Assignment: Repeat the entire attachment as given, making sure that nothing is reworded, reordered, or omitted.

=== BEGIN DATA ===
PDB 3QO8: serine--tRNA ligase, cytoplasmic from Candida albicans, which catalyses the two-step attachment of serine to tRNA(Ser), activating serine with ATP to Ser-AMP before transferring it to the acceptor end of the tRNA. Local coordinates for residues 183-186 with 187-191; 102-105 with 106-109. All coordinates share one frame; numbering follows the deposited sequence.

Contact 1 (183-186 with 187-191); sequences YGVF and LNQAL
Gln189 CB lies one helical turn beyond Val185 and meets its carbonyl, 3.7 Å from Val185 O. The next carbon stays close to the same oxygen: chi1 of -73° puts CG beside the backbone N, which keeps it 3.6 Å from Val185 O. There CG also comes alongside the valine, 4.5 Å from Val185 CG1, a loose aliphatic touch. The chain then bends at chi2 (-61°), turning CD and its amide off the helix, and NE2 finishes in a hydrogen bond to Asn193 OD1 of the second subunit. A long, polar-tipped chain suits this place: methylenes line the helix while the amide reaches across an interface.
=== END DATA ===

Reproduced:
PDB 3QO8: serine--tRNA ligase, cytoplasmic from Candida albicans, which catalyses the two-step attachment of serine to tRNA(Ser), activating serine with ATP to Ser-AMP before transferring it to the acceptor end of the tRNA. Local coordinates for residues 183-186 with 187-191; 102-105 with 106-109. All coordinates share one frame; numbering follows the deposited sequence.

Contact 1 (183-186 with 187-191); sequences YGVF and LNQAL
Gln189 CB lies one helical turn beyond Val185 and meets its carbonyl, 3.7 Å from Val185 O. The next carbon stays close to the same oxygen: chi1 of -73° puts CG beside the backbone N, which keeps it 3.6 Å from Val185 O. There CG also comes alongside the valine, 4.5 Å from Val185 CG1, a loose aliphatic touch. The chain then bends at chi2 (-61°), turning CD and its amide off the helix, and NE2 finishes in a hydrogen bond to Asn193 OD1 of the second subunit. A long, polar-tipped chain suits this place: methylenes line the helix while the amide reaches across an interface.